24/02/2015 06:51 GMT | Updated 26/04/2015 06:59 BST

'Broadchurch': Why Another Instalment Can Banish the Second Series Blues

The good news is that Monday nights can be turned back over to celebrating the fact that you have embraced the start of the week and our nerves can avoid being shredded by the townsfolk of Broadchurch.

The problem is that it seems that there is more story to tell about the Dorset residents and whilst we gather our thoughts and spend some time in a darkened room to calm ourselves down, we begin to wonder, what else is there left to say?

Broadchurch's second serving has been an indifferent series at the best of times but with the paucity of high quality dramas on television at this time of year, it has been elevated in the minds of the viewer. The main problem has been the expectation levels as it tries to move on a story that seemed to reach its conclusion at the end of the first series and then went on to win awards left, right and centre.

The 'second album' syndrome was bound to bring a few problems and, as is the case with many follow ups to great debuts, it had some moments of high tension and nail-biting drama that just about wins out over some of the 'filler' moments that appeared (insert second episode here).

We have made it through though and now, as we stand atop of the Jurassic coast cliffs, the third series stretches out before us and it's glistening like the sea under the sun. It feels that now that the second instalment can be put to bed we are on the precipice of what could be unforgettable television.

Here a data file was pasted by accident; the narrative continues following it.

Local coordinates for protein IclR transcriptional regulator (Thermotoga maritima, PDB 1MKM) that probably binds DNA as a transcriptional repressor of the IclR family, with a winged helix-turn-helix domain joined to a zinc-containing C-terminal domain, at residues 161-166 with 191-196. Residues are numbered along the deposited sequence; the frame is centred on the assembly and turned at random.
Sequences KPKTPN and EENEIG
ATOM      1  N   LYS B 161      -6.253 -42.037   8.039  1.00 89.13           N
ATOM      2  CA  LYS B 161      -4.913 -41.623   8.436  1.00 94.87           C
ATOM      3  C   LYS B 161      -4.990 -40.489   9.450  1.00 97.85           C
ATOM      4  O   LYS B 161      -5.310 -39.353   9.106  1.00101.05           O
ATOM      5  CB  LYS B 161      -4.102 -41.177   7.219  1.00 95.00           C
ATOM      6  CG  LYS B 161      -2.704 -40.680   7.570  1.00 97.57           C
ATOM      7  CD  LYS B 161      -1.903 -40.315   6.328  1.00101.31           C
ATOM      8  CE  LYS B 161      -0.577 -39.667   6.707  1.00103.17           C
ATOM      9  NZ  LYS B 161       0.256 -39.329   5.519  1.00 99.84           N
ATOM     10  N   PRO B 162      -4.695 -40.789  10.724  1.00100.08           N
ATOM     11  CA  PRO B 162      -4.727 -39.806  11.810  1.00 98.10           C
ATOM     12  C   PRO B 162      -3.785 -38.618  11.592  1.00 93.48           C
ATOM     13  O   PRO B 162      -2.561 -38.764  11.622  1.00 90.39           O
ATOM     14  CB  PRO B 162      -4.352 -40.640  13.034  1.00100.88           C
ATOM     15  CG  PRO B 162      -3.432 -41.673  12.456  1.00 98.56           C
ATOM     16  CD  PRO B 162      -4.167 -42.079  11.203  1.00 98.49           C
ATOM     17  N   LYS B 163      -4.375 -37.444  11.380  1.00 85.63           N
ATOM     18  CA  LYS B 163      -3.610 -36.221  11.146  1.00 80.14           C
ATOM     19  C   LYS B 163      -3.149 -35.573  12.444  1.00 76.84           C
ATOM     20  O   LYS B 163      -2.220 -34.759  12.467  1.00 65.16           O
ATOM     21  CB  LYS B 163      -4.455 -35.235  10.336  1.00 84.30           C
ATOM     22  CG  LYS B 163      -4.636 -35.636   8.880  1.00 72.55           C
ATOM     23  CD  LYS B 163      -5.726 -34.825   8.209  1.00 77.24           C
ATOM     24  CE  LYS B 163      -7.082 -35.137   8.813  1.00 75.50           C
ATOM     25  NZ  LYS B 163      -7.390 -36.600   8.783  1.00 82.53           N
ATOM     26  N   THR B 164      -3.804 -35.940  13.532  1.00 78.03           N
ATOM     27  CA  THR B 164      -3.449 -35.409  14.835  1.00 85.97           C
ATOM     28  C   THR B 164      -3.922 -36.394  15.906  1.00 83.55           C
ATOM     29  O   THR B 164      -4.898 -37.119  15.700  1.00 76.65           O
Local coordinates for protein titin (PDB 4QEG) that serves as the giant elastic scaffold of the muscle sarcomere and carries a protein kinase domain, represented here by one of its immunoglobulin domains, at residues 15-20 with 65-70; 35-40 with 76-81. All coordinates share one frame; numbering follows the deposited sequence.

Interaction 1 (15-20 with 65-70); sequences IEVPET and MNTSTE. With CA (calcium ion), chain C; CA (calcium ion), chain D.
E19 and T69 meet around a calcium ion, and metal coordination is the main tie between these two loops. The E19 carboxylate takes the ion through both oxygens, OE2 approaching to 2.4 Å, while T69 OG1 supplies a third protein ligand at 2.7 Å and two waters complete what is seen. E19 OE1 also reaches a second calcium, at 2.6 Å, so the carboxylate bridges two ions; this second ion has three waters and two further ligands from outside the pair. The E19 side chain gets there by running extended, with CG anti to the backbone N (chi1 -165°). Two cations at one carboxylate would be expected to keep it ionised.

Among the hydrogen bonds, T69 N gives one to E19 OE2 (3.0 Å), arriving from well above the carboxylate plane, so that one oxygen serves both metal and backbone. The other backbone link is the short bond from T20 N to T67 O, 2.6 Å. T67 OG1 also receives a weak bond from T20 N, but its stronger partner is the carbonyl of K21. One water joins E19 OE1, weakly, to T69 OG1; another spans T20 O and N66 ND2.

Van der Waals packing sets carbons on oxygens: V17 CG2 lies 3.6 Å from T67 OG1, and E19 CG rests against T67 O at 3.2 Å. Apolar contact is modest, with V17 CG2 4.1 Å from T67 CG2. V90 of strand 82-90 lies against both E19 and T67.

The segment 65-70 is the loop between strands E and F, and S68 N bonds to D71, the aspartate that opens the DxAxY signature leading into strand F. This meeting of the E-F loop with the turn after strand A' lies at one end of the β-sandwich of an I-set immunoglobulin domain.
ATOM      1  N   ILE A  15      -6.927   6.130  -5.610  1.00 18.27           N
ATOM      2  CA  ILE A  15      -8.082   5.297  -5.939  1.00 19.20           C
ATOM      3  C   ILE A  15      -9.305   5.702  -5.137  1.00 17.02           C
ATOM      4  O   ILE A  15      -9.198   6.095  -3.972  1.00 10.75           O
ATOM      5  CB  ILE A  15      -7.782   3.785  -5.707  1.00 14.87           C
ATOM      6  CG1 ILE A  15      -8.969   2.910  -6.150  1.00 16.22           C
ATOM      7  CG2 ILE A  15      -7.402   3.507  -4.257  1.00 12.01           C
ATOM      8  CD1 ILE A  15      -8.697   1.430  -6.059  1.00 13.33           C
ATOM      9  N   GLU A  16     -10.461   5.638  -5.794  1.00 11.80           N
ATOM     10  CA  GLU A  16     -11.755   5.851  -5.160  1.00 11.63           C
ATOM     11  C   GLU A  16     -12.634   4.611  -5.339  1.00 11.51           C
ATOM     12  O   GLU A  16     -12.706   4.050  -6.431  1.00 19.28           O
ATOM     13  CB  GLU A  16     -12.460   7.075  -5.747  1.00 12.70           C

It may feel that the residents of Broadchurch tied up the loose ends rather nicely but we were left with a few errant strands that are bound to form the basis of our next visit to the south coast.

It looks like it has been set up nicely for the warring lawyers Sharon Bishop (Marianne Jean-Baptiste) and Jocelyn Knight (Charlotte Rampling) to join forces to fight the conviction of the former's son after Knight dug deep enough in the case files to find an anomaly in his imprisonment.

There is the small matter of Joe Miller (Matthew Gravelle) still be out there somewhere and he will no doubt fancy seeing if all is forgiven after his extrication from the town, though the bright lights of Sheffield may keep him transfixed. He is, after all, an innocent man according to the law even though nine million of us saw him commit the crime.

DI Alec Hardy (David Tennant) is moving on to pastures new but writer and creator Chris Chibnall may give us the stressful issue of him trying to sell his caravan by the harbour. It's twee but not for everyone and after having problems with his heart, I'm sure the last thing Hardy will need is a difficult sale. Of course, there may be other plans like the reparation of his marriage that might pull at the emotional strings.

No doubt the Sandbrook case might return to bite him in the backside, unless of course this time around they have done all the police work correctly and not left the door ajar for a cold-hearted lawyer to get their foot in.

One suspects that there is more to be found out in the lives of Reverend Paul Coates (Arthur Darvill) and Twitter obsessed reporter Olly Stevens (Jonathan Bailey) as they have both tried to redefine the definition of shady with their secretive personalities and furtive glances.

This is all without the Latimers and Millers trying to rebuild their lives and Pauline Quirke's Susan Wright character waiting in the wings to bring a sinister feel to any given scene.

So it may have felt that we had to dig in deep at times to stay with the second series but now we have come through the other side we can feel pleased that we could be rewarded with a third series that will hopefully deliver the drama that brought a nation to the edges of their sofas the first time around.

As it was once said in a famous marketing campaign, the future is bright, the future is orange. This is of course unless Ellie Miller buys a different coloured waterproof coat for our next trip to sunny Dorset.